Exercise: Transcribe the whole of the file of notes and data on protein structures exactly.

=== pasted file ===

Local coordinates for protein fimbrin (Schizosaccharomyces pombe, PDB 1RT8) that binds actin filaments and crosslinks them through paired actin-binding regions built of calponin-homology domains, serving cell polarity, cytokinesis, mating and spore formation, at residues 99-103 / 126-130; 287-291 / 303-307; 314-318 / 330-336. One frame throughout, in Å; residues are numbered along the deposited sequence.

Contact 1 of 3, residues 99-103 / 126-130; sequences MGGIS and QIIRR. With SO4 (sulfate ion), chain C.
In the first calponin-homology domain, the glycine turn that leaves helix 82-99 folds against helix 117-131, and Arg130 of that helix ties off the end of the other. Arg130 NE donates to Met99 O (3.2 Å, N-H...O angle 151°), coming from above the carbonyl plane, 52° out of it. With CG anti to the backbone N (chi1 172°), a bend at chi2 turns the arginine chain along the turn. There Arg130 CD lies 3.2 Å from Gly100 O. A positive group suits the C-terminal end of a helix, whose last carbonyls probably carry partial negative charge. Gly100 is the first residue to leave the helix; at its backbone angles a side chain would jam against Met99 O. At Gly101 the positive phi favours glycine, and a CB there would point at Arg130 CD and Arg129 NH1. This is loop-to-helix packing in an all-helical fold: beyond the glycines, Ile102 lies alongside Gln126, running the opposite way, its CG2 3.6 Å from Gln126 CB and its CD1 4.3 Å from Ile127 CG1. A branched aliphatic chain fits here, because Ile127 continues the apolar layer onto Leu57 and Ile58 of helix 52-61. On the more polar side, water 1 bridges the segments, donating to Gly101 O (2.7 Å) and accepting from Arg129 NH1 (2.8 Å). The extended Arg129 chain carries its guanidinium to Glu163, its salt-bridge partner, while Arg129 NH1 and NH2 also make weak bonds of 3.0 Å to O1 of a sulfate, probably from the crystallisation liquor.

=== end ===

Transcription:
Local coordinates for protein fimbrin (Schizosaccharomyces pombe, PDB 1RT8) that binds actin filaments and crosslinks them through paired actin-binding regions built of calponin-homology domains, serving cell polarity, cytokinesis, mating and spore formation, at residues 99-103 / 126-130; 287-291 / 303-307; 314-318 / 330-336. One frame throughout, in Å; residues are numbered along the deposited sequence.

Contact 1 of 3, residues 99-103 / 126-130; sequences MGGIS and QIIRR. With SO4 (sulfate ion), chain C.
In the first calponin-homology domain, the glycine turn that leaves helix 82-99 folds against helix 117-131, and Arg130 of that helix ties off the end of the other. Arg130 NE donates to Met99 O (3.2 Å, N-H...O angle 151°), coming from above the carbonyl plane, 52° out of it. With CG anti to the backbone N (chi1 172°), a bend at chi2 turns the arginine chain along the turn. There Arg130 CD lies 3.2 Å from Gly100 O. A positive group suits the C-terminal end of a helix, whose last carbonyls probably carry partial negative charge. Gly100 is the first residue to leave the helix; at its backbone angles a side chain would jam against Met99 O. At Gly101 the positive phi favours glycine, and a CB there would point at Arg130 CD and Arg129 NH1. This is loop-to-helix packing in an all-helical fold: beyond the glycines, Ile102 lies alongside Gln126, running the opposite way, its CG2 3.6 Å from Gln126 CB and its CD1 4.3 Å from Ile127 CG1. A branched aliphatic chain fits here, because Ile127 continues the apolar layer onto Leu57 and Ile58 of helix 52-61. On the more polar side, water 1 bridges the segments, donating to Gly101 O (2.7 Å) and accepting from Arg129 NH1 (2.8 Å). The extended Arg129 chain carries its guanidinium to Glu163, its salt-bridge partner, while Arg129 NH1 and NH2 also make weak bonds of 3.0 Å to O1 of a sulfate, probably from the crystallisation liquor.